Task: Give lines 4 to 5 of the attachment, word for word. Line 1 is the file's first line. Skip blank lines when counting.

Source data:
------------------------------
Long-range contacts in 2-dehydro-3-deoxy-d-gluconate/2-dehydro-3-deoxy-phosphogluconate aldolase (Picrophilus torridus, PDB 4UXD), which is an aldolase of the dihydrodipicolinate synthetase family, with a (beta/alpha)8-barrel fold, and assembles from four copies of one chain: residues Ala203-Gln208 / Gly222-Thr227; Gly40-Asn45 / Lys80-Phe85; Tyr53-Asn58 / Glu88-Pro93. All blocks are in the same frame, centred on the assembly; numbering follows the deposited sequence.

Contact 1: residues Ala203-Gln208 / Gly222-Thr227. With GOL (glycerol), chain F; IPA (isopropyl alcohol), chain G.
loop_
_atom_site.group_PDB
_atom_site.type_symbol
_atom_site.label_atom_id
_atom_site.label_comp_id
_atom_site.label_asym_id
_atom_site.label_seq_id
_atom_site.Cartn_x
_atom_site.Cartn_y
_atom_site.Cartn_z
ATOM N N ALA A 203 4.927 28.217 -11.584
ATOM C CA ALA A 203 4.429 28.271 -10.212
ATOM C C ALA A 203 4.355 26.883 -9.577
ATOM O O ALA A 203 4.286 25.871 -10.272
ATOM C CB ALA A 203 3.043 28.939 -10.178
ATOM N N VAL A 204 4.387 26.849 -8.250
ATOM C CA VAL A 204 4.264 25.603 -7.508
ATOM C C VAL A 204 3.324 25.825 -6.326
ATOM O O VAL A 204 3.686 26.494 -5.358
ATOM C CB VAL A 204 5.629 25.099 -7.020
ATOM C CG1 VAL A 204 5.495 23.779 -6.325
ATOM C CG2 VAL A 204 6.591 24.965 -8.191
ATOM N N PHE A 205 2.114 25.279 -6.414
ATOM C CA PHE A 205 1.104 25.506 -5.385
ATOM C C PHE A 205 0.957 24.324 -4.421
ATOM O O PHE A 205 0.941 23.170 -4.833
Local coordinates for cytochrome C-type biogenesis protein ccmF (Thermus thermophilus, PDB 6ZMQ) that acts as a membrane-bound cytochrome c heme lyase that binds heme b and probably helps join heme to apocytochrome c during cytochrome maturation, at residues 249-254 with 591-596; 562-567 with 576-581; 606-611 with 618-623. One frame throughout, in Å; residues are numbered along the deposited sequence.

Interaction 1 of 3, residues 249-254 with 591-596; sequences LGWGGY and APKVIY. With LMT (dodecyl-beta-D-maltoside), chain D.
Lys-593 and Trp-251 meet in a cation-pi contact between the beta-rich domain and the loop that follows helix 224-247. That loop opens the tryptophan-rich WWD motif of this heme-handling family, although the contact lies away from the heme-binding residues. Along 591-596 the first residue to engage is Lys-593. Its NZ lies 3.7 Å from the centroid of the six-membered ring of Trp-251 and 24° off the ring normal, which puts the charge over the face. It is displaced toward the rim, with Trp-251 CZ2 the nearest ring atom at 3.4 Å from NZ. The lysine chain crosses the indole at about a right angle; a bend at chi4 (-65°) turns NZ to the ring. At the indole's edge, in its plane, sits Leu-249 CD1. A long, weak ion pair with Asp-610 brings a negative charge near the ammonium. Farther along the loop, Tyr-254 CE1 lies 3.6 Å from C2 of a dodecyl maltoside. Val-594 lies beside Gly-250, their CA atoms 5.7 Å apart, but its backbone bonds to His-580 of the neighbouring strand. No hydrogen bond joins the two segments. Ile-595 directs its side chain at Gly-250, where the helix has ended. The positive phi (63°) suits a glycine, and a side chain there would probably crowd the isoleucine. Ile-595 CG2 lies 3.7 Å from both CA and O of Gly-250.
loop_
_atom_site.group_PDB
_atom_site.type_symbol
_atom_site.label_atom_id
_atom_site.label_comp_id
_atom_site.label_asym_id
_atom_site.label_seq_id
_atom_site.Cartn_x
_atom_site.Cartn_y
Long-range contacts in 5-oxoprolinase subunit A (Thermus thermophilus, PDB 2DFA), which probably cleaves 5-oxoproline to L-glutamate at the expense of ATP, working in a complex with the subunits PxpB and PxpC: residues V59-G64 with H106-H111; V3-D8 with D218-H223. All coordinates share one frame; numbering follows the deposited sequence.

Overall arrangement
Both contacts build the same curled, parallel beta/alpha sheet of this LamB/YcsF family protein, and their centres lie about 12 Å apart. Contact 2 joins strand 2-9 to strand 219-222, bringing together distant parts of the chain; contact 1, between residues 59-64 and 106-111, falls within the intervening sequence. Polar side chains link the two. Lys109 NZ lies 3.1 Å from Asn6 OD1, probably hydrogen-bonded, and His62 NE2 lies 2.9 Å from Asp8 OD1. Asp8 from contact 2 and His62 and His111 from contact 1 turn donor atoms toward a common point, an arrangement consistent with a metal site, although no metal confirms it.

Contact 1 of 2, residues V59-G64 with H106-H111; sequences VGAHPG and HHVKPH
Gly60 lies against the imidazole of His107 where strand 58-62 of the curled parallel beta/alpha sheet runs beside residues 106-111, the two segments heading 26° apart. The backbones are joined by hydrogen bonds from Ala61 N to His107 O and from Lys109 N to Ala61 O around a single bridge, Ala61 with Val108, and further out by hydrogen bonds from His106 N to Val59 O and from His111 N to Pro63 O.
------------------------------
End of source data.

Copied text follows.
_atom_site.group_PDB
_atom_site.type_symbol